If you haven't already read Conrad's preview about Shoot Many Robots, then you should probably take a moment to click the different colored text above and catch up. For those of you already in the know, keep reading and I'll share a little more about Demiurge Studio's drunken Metal Slug-meets-Borderlands action romp that's coming to console and PC download services next year.
At an event earlier this week, Ubisoft was showing off the latest build of its recently acquired four-player side-scrolling blast-a-thon. The campaign section I played remains faithful to what our mustached muse described back at GDC, but I also had the pleasure to tackle a little of Shoot Many Robots' take on horde mode -- survival missions.
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Shoot Many Robots (PlayStation Network, Xbox Live Arcade [Previewed], PC)
Developer: Demiurge Studios
Release: Spring 2012
Survival missions are exactly what they sound like: destroy wave after wave of robot enemies with the hopes of lasting long enough to acquire some sweet new loot. The one map I played saw a bevy of different enemy robots attack in hectic hordes. Choppers, Tankbots, and Small Frys all attacking with only mine and my partner's death in mind. Like Gears of War's Horde mode, thankfully, it's not over until every player has fallen and if you're quick enough, you can resuscitate a downed teammate to prolong the carnage.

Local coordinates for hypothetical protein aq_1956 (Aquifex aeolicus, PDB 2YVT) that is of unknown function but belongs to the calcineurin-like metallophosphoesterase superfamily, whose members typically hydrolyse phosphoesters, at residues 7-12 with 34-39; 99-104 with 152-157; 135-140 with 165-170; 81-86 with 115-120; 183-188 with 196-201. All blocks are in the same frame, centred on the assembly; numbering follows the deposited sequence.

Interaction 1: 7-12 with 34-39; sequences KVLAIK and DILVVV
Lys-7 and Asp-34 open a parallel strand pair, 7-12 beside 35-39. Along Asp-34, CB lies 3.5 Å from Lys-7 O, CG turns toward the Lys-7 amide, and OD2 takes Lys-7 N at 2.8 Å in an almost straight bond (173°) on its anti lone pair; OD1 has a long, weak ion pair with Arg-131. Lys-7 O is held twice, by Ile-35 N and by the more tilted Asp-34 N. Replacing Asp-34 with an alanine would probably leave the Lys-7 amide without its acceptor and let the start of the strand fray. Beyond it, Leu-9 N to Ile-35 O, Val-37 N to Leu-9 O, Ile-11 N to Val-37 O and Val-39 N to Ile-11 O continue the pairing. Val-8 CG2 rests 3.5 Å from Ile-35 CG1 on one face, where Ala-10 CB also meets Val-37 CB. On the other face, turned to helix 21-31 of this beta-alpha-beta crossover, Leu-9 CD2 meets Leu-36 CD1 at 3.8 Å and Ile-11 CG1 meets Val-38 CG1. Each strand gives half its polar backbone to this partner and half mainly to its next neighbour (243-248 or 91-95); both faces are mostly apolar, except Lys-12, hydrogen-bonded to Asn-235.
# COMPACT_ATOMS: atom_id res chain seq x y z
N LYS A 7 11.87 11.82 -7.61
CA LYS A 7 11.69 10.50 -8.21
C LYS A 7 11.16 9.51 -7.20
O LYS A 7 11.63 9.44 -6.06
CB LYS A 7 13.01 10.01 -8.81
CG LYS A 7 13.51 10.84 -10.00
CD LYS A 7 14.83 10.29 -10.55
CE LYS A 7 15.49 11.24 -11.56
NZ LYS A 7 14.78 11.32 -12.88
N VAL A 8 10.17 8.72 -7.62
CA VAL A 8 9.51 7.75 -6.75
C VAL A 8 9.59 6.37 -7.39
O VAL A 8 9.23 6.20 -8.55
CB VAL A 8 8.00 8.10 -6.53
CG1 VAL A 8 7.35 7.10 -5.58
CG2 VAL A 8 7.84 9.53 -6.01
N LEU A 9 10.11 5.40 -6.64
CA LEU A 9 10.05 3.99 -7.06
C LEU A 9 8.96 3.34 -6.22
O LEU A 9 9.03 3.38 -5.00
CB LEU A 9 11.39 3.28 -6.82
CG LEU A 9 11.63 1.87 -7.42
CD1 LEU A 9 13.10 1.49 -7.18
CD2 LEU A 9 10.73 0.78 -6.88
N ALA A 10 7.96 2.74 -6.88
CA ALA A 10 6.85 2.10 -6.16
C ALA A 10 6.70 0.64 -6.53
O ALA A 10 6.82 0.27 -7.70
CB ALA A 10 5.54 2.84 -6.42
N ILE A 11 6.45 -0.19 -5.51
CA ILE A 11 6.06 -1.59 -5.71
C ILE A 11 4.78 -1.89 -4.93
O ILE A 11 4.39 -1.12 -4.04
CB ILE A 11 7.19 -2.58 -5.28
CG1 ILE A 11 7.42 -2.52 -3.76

It's all pretty typical by today's gaming standards, but Shoot Many Robots' elaborate loot system adds to the strategy needed to make the most out of each survival mission. Messing around with some of the equipment I had available to me, my redneck warrior was decked out in some fairly nonsensical gear. Every item in the game grants some sort of tactile advantage for success. The bat wings that were strapped to my back afforded me a floating ability -- gliding me gently out of harm's way -- and my Viking helmet let me smash foes from the skies with thunderous ground punches. Ironically, this was a great combo as I was able to stay alive for a very long time.
The stage I played on was fairly claustrophobic, but eventually one side of the area busted open from robots an expanded the play field. It's going to be interesting to see if this mode can provide enough variety to make it worthwhile. Survival missions like much of campaign level I played were crazy, intense fun, but as of now it's definitely an appetizer to the main course -- something you only want to snack on to get the taste buds salivating.
Oh yeah, before I forget. One quick tidbit regarding the campaign and its branching pathways offered. When online -- since everyone has their own screen --teammates can split-up and go different routes. It's a nice touch for an already promising game, but a simple feature that could have made games in the past (see: Moon Diver) much more enjoyable.
Shoot Many Robots aims to recapture the magic that this genre once dominated the market with. It may be a run-and-gun shooter at its core, but with all the RPG, co-op, and whacky character customization piled on top -- as Conrad put it -- "fans of classic shooters are going to have one hell of a good robot apocalypse to look forward to" next spring.
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